I acknowledge that the Committee did not expressly guarantee admission upon receipt of an updated score report. But one could reasonably expect that if the Committee encourages an applicant in March to retake a language test involving a stressful and expensive process, an offer of admission would be issued upon receipt of a high test score. Anything else would be to make a mockery of an applicant who has taken significant steps to meet the Committees request.

Or was I just wrong to expect admission? Is the misunderstanding due to a gap in cultural norms? I would appreciate your opinion.


I tend to see it this way:

You were rejected.

So you probably weren't good enough.

<blockquote>As an NYU LL.M. applicant, I feel as if I was made to look foolish by being rejected. Please let me know if this is justified or not.

On March 14, I received an email from the Graduate Admissions stating that the Admissions Committee was impressed with my academic and professional credentials, but found that my English language test score was below the NYU minimum requirement. The Committee invited me to submit an updated score report so that it would reconsider my application. I therefore immediately signed up for several language tests. After intensive preparation, I was very pleased to achieve and submit a test score exceeding the minimum requirement. On May 22, I was informed that the Committee was unable to offer me admission.

My personal opinion:
I acknowledge that the Committee did not expressly guarantee admission upon receipt of an updated score report. But one could reasonably expect that if the Committee encourages an applicant in March to retake a language test involving a stressful and expensive process, an offer of admission would be issued upon receipt of a high test score. Anything else would be to make a mockery of an applicant who has taken significant steps to meet the Committee’s request.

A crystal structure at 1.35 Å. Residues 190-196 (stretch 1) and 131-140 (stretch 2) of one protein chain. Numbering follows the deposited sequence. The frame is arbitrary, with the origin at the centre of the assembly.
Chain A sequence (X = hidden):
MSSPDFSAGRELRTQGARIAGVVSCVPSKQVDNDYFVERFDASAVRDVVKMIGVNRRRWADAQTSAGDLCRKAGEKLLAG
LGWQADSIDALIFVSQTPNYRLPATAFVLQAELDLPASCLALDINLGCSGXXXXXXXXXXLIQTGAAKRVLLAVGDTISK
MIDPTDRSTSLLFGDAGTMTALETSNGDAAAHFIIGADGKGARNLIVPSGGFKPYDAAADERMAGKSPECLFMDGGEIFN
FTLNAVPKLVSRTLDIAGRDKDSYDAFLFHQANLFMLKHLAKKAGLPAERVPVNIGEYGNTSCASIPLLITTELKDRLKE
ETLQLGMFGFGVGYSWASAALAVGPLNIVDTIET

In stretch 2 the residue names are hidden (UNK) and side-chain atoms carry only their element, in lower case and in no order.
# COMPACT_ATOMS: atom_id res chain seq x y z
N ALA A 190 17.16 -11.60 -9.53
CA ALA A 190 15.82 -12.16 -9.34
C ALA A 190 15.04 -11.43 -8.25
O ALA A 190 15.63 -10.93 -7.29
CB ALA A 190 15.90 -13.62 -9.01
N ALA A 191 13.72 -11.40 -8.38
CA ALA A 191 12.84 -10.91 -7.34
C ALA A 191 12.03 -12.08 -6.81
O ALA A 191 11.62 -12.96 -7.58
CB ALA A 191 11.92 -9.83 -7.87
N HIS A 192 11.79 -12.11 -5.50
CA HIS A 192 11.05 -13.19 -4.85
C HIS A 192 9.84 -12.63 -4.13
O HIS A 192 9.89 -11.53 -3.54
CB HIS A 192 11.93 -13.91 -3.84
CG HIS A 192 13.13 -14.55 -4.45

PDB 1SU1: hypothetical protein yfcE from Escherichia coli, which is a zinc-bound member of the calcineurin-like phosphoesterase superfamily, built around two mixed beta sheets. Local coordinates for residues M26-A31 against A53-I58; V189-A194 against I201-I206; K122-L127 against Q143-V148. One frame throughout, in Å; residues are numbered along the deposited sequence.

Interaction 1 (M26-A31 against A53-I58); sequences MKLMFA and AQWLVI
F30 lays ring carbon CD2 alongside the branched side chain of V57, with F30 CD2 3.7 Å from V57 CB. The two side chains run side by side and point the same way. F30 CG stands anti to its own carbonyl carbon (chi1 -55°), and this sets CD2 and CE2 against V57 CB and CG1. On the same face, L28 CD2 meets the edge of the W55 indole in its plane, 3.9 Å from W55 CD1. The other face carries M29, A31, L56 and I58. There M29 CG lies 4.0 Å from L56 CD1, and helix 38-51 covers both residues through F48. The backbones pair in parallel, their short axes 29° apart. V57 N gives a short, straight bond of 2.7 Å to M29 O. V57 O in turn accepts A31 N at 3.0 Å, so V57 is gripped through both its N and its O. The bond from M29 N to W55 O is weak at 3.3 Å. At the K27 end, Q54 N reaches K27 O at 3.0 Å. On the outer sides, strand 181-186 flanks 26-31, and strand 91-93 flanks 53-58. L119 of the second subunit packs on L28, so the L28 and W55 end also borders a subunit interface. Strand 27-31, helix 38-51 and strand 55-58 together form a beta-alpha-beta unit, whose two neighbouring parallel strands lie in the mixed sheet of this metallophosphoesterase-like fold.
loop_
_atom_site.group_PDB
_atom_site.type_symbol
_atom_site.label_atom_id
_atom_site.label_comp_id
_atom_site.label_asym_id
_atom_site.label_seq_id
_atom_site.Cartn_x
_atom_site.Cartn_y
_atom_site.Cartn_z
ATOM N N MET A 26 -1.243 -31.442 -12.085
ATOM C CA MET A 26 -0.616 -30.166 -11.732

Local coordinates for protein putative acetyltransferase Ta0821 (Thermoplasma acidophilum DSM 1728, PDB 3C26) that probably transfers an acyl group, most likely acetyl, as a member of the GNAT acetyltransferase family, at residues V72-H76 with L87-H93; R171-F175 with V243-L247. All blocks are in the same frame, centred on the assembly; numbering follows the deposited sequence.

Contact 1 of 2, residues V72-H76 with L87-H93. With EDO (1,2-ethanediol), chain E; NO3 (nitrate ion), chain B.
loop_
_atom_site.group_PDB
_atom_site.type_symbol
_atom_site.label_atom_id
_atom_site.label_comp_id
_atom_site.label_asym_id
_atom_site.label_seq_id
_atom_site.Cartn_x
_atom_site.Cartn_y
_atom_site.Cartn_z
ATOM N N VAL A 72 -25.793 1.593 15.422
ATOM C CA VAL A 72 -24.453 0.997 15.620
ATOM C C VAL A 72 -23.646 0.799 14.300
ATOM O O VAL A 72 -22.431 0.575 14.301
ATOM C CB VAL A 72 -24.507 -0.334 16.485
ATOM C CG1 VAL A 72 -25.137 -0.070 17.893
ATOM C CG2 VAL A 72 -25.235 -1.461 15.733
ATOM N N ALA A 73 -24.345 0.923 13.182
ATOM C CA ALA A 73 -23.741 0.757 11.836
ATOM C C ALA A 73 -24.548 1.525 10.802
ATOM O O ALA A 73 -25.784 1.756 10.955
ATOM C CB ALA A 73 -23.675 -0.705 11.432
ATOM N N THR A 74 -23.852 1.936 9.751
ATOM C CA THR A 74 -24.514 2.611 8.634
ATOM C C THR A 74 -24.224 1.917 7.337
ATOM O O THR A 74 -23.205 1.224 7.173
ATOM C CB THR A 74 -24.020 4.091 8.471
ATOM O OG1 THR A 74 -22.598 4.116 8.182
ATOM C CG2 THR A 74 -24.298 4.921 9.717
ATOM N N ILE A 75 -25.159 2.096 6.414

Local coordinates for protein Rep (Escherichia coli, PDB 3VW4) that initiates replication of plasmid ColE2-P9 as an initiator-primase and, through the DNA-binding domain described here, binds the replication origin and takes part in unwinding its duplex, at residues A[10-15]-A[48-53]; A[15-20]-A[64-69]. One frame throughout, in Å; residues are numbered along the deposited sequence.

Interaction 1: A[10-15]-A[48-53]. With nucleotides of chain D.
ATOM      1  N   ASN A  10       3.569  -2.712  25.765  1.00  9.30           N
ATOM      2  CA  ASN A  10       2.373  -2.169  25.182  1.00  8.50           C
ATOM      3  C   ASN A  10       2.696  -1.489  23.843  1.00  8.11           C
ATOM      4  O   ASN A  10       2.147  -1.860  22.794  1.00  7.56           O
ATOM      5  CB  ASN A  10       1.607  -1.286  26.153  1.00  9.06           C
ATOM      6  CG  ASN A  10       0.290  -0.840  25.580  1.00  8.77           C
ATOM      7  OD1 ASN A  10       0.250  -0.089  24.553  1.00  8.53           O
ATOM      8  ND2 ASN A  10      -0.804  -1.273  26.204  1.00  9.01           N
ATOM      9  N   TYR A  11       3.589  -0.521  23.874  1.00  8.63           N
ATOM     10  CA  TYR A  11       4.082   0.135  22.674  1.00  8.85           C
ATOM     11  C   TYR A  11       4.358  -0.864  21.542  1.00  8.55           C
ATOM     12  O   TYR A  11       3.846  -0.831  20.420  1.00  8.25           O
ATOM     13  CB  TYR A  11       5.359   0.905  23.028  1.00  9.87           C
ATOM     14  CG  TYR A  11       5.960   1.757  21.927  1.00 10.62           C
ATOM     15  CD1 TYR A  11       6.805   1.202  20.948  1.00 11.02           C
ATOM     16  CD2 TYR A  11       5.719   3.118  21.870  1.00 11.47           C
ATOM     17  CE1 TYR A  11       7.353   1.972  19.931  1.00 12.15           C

Or was I just wrong to expect admission? Is the misunderstanding due to a gap in cultural norms? I would appreciate your opinion.</blockquote>

I tend to see it this way:

You were rejected.

So you probably weren't good enough.
quote

My case is very similar to the OP. Although I still await a decision and it's Kings College London. I applied to the LLM program but was rejected. After this, I applied to an MA program within Kings law school. I got a response straight away saying I have achieved the academic requirement for this program and they need to wait for my reference before making a decision. After my first reference got to them, they said they needed scanned copies of my passport and visa to determine my fee status.

Is it safe to say I'm in?



My case is very similar to the OP. Although I still await a decision and it's Kings College London. I applied to the LLM program but was rejected. After this, I applied to an MA program within Kings law school. I got a response straight away saying I have achieved the academic requirement for this program and they need to wait for my reference before making a decision. After my first reference got to them, they said they needed scanned copies of my passport and visa to determine my fee status.

Is it safe to say I'm in?
quote